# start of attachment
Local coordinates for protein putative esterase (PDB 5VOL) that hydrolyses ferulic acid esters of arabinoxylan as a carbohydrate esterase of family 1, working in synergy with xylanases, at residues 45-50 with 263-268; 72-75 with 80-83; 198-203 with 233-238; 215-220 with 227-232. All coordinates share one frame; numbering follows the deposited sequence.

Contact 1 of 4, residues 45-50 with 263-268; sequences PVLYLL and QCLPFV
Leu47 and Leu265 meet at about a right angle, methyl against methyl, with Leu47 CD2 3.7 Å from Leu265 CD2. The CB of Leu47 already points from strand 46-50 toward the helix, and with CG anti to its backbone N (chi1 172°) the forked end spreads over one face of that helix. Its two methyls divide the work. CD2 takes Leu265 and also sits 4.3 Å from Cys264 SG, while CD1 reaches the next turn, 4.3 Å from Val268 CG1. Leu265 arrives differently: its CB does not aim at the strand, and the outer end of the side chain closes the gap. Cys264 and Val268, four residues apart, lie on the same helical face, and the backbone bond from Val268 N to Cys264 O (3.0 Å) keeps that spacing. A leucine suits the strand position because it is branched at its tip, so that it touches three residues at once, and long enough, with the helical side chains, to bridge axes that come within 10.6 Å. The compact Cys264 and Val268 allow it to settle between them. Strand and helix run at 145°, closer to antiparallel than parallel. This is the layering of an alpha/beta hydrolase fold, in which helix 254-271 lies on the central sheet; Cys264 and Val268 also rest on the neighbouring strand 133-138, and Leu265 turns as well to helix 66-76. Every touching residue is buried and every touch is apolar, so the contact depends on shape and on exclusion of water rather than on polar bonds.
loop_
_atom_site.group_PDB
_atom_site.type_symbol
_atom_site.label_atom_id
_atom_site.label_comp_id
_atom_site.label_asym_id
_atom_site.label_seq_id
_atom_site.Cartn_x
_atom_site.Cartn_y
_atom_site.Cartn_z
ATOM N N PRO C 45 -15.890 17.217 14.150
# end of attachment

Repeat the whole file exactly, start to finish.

Local coordinates for protein putative esterase (PDB 5VOL) that hydrolyses ferulic acid esters of arabinoxylan as a carbohydrate esterase of family 1, working in synergy with xylanases, at residues 45-50 with 263-268; 72-75 with 80-83; 198-203 with 233-238; 215-220 with 227-232. All coordinates share one frame; numbering follows the deposited sequence.

Contact 1 of 4, residues 45-50 with 263-268; sequences PVLYLL and QCLPFV
Leu47 and Leu265 meet at about a right angle, methyl against methyl, with Leu47 CD2 3.7 Å from Leu265 CD2. The CB of Leu47 already points from strand 46-50 toward the helix, and with CG anti to its backbone N (chi1 172°) the forked end spreads over one face of that helix. Its two methyls divide the work. CD2 takes Leu265 and also sits 4.3 Å from Cys264 SG, while CD1 reaches the next turn, 4.3 Å from Val268 CG1. Leu265 arrives differently: its CB does not aim at the strand, and the outer end of the side chain closes the gap. Cys264 and Val268, four residues apart, lie on the same helical face, and the backbone bond from Val268 N to Cys264 O (3.0 Å) keeps that spacing. A leucine suits the strand position because it is branched at its tip, so that it touches three residues at once, and long enough, with the helical side chains, to bridge axes that come within 10.6 Å. The compact Cys264 and Val268 allow it to settle between them. Strand and helix run at 145°, closer to antiparallel than parallel. This is the layering of an alpha/beta hydrolase fold, in which helix 254-271 lies on the central sheet; Cys264 and Val268 also rest on the neighbouring strand 133-138, and Leu265 turns as well to helix 66-76. Every touching residue is buried and every touch is apolar, so the contact depends on shape and on exclusion of water rather than on polar bonds.
loop_
_atom_site.group_PDB
_atom_site.type_symbol
_atom_site.label_atom_id
_atom_site.label_comp_id
_atom_site.label_asym_id
_atom_site.label_seq_id
_atom_site.Cartn_x
_atom_site.Cartn_y
_atom_site.Cartn_z
ATOM N N PRO C 45 -15.890 17.217 14.150